• The PSP Association helps people with progressive supranuclear palsy (PSP) and corticobasal degeneration (CBD). It offers advice, support and information to people living with these conditions. You can call their helpline on 0300 0110 122.
  • YoungDementia UK gives information, advice and support for people under 65 diagnosed with dementia, their family and friends. Call 01865 794311.

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Organisations for carers

  • Carers Direct has a national helpline service for carers, offering confidential information and advice. This service is part of the NHS and can be contacted on 0300 123 1053. A webchat is available on the website.
  • The Carers Trust, previously The Princess Royal Trust for Carers and Crossroads Care, provides access to breaks for carers, information and advice, training and employment opportunities. Call 0300 772 9600 (02920 090 087 for Wales, 0300 772 7701 for Scotland).
  • Carers UK provides advice and information to carers, including advice on benefits and accessing care and support. This is available through the website, booklets, factsheets and their Adviceline, 0808 808 7777.
  • Care Information Scotland is a telephone and website service, offering information about care services for older people in Scotland. This service is funded by the Scottish government and run by NHS 24. Their helpline number is 0800 011 3200.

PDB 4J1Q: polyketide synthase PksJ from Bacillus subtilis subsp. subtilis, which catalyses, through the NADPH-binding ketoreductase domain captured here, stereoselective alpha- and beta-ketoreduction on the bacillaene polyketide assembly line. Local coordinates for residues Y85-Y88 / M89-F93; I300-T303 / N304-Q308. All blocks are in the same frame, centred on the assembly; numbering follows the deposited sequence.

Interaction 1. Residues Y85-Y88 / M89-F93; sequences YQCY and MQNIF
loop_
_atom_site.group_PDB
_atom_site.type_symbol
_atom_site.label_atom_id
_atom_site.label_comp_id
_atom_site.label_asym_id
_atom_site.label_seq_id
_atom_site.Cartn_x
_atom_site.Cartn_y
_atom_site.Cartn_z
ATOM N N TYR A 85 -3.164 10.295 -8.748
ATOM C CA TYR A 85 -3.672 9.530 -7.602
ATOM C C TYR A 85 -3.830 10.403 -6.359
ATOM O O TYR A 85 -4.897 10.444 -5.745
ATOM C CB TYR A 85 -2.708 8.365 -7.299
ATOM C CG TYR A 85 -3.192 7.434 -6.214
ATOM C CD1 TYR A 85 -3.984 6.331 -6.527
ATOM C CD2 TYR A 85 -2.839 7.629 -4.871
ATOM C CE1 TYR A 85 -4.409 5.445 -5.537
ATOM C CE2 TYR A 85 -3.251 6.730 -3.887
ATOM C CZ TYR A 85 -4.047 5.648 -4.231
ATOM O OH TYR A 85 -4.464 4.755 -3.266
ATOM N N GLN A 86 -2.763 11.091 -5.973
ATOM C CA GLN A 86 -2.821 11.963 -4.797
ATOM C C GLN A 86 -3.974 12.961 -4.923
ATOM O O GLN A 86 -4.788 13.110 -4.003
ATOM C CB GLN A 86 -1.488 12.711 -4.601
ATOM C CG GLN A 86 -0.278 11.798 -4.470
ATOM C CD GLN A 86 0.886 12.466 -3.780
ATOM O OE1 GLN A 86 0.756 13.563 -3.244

• The Counselling Directory brings together the information required to help people find a qualified counsellor or psychotherapist in their local area. Please note, the professionals listed on this website will charge for their services.
  • There are a number of websites providing help and advice for young carers. These include:
    Young carers hub (NHS Choices)
    Young carers (Barnardos)
    Include programme (Children’s Society)
    Action for Children.

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Organisations for older people

  • The Age UK advice line, 0800 169 2081, offers information and advice, services, products and training for older people. Local services can include: information, advice and advocacy services; day centres and lunch clubs; home help and ‘handyperson’ schemes; IT and other training. (0800 022 3444 in Wales, 0808 808 7575 in Northern Ireland, 0800 12 44 222 in Scotland).